Why are there currently still no cures even for intensively studied neurodevelopmental and movement disorders, such as autism spectrum disorders? Starting from this basic question you are going to set a frame in this interfaculty minor “Translational Neuroscience” and draw upon the following topics: What is nowadays known about the neurobiological mechanisms underlying these disorders – and what is not known? What state of the art scientific tools do we currently have to investigate these disorders? Where is preclinical and clinical research now and are there new treatments and therapies in sight? The problems clinicians and researchers nowadays face with neurodevelopmental and movement disorders range from diagnostics, neurobiology, genetics and choosing suitable research methodologies to therapy.
Aim of this course is to enable you to apply the current knowledge in neurobiology to propose translational research strategies that will help to either better understand the etiology of neurological disorders or their potential treatments. The course has been found very valuable by students of medicine, biomedical sciences, biology and molecular life sciences that want to learn about clinical neuroscience and neurobiology - and - how to bridge between these two disciplines: that is Translational Neuroscience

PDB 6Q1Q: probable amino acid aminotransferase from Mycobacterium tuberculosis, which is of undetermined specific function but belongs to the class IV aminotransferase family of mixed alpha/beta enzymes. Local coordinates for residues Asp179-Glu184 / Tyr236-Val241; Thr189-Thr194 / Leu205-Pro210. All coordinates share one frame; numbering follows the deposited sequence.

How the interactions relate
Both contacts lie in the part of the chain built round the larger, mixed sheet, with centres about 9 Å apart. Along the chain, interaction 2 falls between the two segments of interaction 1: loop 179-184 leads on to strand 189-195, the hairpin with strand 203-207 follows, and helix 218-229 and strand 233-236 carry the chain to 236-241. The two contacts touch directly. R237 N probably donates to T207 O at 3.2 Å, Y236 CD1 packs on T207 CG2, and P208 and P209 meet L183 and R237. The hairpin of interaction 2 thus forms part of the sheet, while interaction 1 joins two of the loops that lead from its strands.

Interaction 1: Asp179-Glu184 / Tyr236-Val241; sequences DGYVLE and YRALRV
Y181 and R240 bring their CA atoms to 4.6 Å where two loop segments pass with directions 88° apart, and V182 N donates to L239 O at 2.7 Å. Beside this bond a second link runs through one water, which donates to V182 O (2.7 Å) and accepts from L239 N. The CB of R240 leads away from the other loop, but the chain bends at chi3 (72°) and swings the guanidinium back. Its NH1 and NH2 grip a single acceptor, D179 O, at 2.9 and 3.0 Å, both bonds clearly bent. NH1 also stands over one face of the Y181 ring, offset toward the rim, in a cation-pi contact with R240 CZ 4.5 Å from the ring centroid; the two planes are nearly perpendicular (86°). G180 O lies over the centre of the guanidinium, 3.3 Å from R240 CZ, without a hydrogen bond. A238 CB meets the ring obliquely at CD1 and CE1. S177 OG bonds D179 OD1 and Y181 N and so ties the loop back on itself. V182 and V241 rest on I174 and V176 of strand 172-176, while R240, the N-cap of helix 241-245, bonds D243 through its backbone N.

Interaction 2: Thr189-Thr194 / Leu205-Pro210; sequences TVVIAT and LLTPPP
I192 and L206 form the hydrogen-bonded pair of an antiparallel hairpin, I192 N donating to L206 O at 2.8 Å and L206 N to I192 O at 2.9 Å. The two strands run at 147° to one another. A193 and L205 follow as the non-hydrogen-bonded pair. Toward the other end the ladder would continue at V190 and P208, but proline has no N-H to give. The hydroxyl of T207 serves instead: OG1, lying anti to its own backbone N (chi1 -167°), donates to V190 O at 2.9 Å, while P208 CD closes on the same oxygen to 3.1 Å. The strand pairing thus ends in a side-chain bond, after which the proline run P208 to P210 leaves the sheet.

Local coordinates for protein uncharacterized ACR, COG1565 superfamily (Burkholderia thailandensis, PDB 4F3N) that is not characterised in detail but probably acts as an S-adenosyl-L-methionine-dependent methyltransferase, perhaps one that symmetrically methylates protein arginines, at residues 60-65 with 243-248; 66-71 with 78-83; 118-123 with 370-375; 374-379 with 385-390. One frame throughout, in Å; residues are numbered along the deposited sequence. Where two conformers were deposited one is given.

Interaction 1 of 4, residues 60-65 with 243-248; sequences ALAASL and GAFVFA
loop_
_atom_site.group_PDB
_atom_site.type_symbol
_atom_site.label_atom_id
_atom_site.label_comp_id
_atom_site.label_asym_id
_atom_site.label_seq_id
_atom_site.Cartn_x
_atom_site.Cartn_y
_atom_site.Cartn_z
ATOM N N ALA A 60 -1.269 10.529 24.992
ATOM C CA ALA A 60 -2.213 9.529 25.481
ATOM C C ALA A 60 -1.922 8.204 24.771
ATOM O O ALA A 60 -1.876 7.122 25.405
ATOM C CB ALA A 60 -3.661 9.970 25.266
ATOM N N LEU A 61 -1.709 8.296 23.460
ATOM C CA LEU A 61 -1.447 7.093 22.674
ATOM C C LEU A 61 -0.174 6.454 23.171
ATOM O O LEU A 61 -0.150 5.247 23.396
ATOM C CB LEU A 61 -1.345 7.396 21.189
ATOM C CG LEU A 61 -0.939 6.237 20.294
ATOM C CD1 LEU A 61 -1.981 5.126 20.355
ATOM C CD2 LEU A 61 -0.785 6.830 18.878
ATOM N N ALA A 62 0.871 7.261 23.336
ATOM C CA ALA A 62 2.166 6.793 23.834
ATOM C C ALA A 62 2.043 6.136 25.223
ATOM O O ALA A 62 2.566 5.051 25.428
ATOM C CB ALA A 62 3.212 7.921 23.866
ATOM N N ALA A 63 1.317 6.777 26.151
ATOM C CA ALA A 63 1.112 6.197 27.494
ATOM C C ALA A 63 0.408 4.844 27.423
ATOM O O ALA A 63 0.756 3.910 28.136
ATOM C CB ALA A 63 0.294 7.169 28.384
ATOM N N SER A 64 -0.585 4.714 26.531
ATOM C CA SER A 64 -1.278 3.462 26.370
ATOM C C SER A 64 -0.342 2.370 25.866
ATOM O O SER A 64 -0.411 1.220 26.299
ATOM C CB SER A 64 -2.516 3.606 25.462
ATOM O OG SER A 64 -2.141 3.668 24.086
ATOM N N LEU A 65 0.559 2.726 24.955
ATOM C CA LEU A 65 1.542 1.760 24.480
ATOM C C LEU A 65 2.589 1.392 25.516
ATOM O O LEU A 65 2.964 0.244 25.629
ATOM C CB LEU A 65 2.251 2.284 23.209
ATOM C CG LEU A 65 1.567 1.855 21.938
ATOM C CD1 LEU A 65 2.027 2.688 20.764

A core element of the minor is that during its entire length you will work in groups of three students in order to produce together a translational research proposal for studying a particular neurological or movement disorder. During this project you will carry out a systematic review of the scientific literature complementary to the information that has been taught in the course modules. Each group will be supported by a “personal tutor”, who is an expert scientist or clinician in the respective field.
For a short information slide presentation about MED-MIN16, please also visit: http://www.schubert-neurolab.org/med-min16.html
Content wise, we will first introduce the clinical problem settings. Partially using patient demonstrations, clinicians, who have hands-on experience on the respective disorders, will introduce the clinical aspects of selected relevant neurological and movement disorders. Subsequently researchers will provide you with the fundamental knowledge of neurobiological and genetic processes as well as state of the art methodologies (including (lab) practical(s)), at a level where you can appreciate the mechanisms that (potentially) underlie neurological disorders. Finally, we will explain and illustrate the current applications of various methodologies in translational and clinical research as well as in therapy and diagnostics. Towards the end of the course, you will have two times the chance to spend 1.5 days either in a lab or in a clinical department and to get hands on experience in translational research.
Taken together you will learn about the applicability, advantages and disadvantages of the experimental methodological approaches that are currently available to study the animal and human brain and how to integrate all this in your translational research proposal project.
Neurobiology, Systems neurobiology, neurodevelopment, genetics, in vivo and in vitro neuroscience research methodologies, neurological disorders, neuroimaging, translational research, research proposal.